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A LONG JOURNEY HAS TAKEN LONG TRACK SKATERS EMERY LEHMAN, ETHAN CEPURAN TO THE TOP OF THE SPORT

by Paul D. Bowker

Ethan Cepuran and Emery Lehman were just kids in a van headed to Milwaukee for speed skating competitions.
It was a slice of life for a pair of skaters who grew up just miles from each other in the suburban shadows of Chicago and eventually became U.S. Olympic teammates. And now it draws a proud laugh from both.
Ethan was definitely the cute, little goofy kid,” recalled Lehman, a three-time Olympian who is entering another Olympic quad this fall with the U.S. Speedskating long track world cup team. “I was definitely the cute, little goofy kid in someone else’s eyes, too.
Carpooling up to Milwaukee was always a big thing,” Cepuran said.
Last February at the Olympic Winter Games Beijing 2022, the childhood friends not only won their first Olympic medals, but they did so together in the team pursuit, helping the U.S. take the bronze. There they were, two kids from Chicago with medals around their necks waving for TV cameras beaming the moment back to Illinois.
It was something that was really cool,” said Lehman, who grew up in Oak Park, which is just a few miles west of downtown Chicago and about 20 miles east of Cepuran’s home in Glen Ellyn. “His brother (Eric) coached me and his dad used to drive me up to the Pettit Center (in Milwaukee) when I was younger."
We’ve known our families and each other. We’ve known each other for quite some time now. It was definitely really cool, really fun having him on the teams.
And for Cepuran, Lehman was clearly the older family friend setting the target.
He’s always somebody that I could look up to and be like, ‘Wow, he’s doing that? Like that’s crazy,’” Cepuran said. “I remember watching him in like 2013 at Junior Worlds. I barely knew what junior worlds was. He won the 5K. I was just star struck.
Lehman was just 17 years old and a student at Oak Park High School when he made the 2014 U.S. Olympic Team and was the youngest skater on the long track squad. Now he is one of the oldest.
Not until now, in my old age of 26, did I realize that there’s younger kids than me now and they’re coming up,” Lehman said. “For the longest time, I was that young kid coming up. I was the youngest kid on the Sochi Olympic team, I was the youngest kid in the Korea Olympic Games. To not be the youngest in Beijing was definitely a little odd.

Lehman and Cepuran are among 10 Olympians on the 15-member U.S. fall world cup team, which begins the season this weekend in Stavanger, Norway.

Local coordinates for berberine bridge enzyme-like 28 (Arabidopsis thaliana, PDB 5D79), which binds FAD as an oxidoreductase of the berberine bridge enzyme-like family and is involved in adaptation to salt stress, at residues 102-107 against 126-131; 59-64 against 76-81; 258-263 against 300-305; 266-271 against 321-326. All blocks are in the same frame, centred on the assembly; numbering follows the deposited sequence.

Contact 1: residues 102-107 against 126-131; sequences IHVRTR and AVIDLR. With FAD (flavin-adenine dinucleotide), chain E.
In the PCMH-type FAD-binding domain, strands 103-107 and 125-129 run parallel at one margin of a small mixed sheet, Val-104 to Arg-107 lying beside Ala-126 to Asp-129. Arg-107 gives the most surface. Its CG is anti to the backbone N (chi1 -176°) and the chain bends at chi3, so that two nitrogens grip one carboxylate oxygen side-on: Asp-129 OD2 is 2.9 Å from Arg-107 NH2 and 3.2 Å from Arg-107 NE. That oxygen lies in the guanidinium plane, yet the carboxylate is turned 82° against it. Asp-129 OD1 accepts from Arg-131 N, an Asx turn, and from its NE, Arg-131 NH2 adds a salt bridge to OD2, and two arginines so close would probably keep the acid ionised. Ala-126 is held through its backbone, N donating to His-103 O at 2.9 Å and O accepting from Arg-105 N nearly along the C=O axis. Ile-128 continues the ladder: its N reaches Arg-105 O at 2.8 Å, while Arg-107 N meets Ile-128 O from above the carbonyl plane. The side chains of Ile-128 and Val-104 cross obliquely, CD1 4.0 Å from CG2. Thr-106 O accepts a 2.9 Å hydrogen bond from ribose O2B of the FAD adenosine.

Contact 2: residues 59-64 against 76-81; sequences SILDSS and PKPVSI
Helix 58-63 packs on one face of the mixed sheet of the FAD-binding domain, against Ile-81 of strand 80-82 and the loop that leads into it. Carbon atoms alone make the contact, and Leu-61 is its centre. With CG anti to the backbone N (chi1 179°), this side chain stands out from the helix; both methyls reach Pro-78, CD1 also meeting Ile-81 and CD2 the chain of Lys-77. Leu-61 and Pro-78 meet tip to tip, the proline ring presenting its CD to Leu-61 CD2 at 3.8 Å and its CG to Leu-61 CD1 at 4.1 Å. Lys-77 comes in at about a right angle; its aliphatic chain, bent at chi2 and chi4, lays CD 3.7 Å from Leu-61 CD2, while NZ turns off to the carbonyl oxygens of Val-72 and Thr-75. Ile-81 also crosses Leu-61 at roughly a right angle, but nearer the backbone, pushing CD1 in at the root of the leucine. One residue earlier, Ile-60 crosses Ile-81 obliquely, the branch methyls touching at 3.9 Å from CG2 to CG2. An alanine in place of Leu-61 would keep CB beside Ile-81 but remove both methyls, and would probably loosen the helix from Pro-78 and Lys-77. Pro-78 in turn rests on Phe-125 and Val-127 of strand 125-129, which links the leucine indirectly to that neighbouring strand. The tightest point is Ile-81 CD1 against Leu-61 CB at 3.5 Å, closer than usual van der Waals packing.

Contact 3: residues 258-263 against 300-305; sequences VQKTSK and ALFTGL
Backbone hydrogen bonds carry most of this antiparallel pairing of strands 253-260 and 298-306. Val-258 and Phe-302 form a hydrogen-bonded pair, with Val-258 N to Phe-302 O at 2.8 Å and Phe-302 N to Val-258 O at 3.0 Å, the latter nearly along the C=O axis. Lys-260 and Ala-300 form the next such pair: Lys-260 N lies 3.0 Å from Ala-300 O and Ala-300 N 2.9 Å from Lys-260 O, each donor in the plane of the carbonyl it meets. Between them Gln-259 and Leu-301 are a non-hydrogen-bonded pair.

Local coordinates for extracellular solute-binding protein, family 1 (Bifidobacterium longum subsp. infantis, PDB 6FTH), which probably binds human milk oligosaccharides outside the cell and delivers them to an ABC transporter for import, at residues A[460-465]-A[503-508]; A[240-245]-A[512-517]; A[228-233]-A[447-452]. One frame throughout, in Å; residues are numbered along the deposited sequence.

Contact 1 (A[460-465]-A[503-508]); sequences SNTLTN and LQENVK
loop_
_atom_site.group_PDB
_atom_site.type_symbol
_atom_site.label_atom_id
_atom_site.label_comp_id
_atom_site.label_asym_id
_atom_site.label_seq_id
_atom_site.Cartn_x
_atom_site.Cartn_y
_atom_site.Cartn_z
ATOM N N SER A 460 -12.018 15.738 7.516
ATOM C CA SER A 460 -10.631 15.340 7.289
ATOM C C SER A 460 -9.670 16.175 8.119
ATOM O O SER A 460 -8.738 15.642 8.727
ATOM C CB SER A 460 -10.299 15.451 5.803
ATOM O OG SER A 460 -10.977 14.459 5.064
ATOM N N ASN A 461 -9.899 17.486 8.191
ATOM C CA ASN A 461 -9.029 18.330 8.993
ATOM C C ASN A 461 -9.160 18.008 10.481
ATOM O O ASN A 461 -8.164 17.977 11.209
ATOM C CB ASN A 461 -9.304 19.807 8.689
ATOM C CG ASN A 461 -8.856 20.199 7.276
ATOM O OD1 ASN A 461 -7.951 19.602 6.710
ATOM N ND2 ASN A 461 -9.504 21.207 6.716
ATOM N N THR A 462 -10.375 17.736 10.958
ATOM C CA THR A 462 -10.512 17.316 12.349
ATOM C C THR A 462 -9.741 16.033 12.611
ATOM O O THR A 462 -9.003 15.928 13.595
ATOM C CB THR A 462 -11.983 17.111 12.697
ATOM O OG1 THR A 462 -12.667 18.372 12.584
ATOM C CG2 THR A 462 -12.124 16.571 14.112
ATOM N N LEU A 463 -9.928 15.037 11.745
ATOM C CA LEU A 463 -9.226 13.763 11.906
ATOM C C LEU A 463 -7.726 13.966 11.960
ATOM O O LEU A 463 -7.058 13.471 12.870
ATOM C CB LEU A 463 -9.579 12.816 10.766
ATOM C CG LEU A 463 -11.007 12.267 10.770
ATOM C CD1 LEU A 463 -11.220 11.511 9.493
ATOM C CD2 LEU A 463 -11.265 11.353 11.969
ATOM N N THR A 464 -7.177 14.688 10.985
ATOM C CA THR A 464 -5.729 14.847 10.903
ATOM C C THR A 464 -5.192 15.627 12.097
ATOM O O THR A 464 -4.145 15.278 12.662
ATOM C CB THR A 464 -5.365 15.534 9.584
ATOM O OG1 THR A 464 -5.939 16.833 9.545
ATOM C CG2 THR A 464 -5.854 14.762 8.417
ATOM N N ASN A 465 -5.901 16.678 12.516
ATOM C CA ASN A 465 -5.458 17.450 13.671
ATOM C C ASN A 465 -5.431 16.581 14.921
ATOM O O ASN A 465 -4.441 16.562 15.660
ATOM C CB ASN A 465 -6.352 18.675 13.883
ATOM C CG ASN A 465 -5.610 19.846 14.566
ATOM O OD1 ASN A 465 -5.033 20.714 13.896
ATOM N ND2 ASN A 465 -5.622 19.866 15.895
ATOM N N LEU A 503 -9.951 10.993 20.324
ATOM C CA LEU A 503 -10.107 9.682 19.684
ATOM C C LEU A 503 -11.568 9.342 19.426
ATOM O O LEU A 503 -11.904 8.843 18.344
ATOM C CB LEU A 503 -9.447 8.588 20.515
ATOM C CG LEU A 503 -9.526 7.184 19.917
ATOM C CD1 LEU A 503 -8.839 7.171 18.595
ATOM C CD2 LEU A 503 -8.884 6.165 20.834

I can still see so many ways to improve,” said the 22-year-old Cepuran, who made his Olympic debut in Beijing and won the 5,000-meter race at the U.S. fall qualifier in Kearns, Utah. “That’s kind of what I focused on with summer training this year. I think it really helps my skating not kick off, but stay at a similar level the last year.
While the women’s team includes the proven skills of Brittany Bowe, a former women’s college basketball player who has competed in three Olympic Winter Games and won four world championships, and Olympic 500-meter champion Erin Jackson, the squad’s versatility is reflected by Greta Myers, a teen skater from Minnesota, and Sarah Warren, a former soccer player at the University of Illinois and a 2012 Youth Olympian in speed skating.
Among those young up-and-comers on the men’s squad that Lehman alluded to is Jordan Stolz, who made his Olympic debut earlier this year and set a junior world record among his five wins in the world cup qualifier in October. His junior world record came in the 1000m.
Austin Kleba and Casey Dawson also made their Olympic debuts in Beijing, with Dawson joining Lehman, Cepuran and Joey Mantia in team pursuit to win a bronze medal. Dawson won the 10,000 at the fall qualifier and was second to Cepuran at 5000m. Kleba had second- and third-place finishes in the 500.
Also on the men’s squad are Conor McDermott-Mostowy, who won three medals at the 2021 National Championships, and Cooper McLeod, a four-time Junior National Record-Holder who made the World Cup team for the first time.
Bowe, a two-time Olympic medalist and a flag bearer this year in Beijing, has been a medals machine in her decade competing internationally after transitioning from wheels to blades, especially in her signature 1000m event. In addition to a boatload of World Cup medals, she also won the Olympic Bronze medal in the event in Beijing.
Jackson, the first Black woman to win an individual medal at the Winter Olympics, has emerged as the world’s best at 500m after winning Olympic and World Cup Titles earlier this year. She and Bowe finished one-two in the Fall Team Qualifier.
Mia Manganello Kilburg, another two-time Olympian, had four wins in the fall qualifier and Kimi Goetz, a 2022 Olympian, had wins at 500m, 1000m and 1500m. Another 2022 Olympian on the world cup squad is Giorgia Birkeland, who finished second to Manganello Killburg in two Mass Starts at the qualifier.
Also on the women’s team are Myers, Warren and McKenzie Browne, an eight-time national champion in in-line skating who finished sixth in the 500m and eighth in the 1000m at the U.S. Olympic Team Trials.
After the season opener in Stavanger, the world cup tour heads to Heerenveen, Netherlands on Nov. 18-20, and has four additional stops through February. The Four Continents Speed Skating Championships will be held in Quebec in December. The world championships are March 2-5 back in Heerenveen.

Paul D. Bowker has been writing about Olympic sports since 1996, when he was an assistant bureau chief in Atlanta. He is a freelance contributor to USSpeedskating.org on behalf of Red Line Editorial, Inc.

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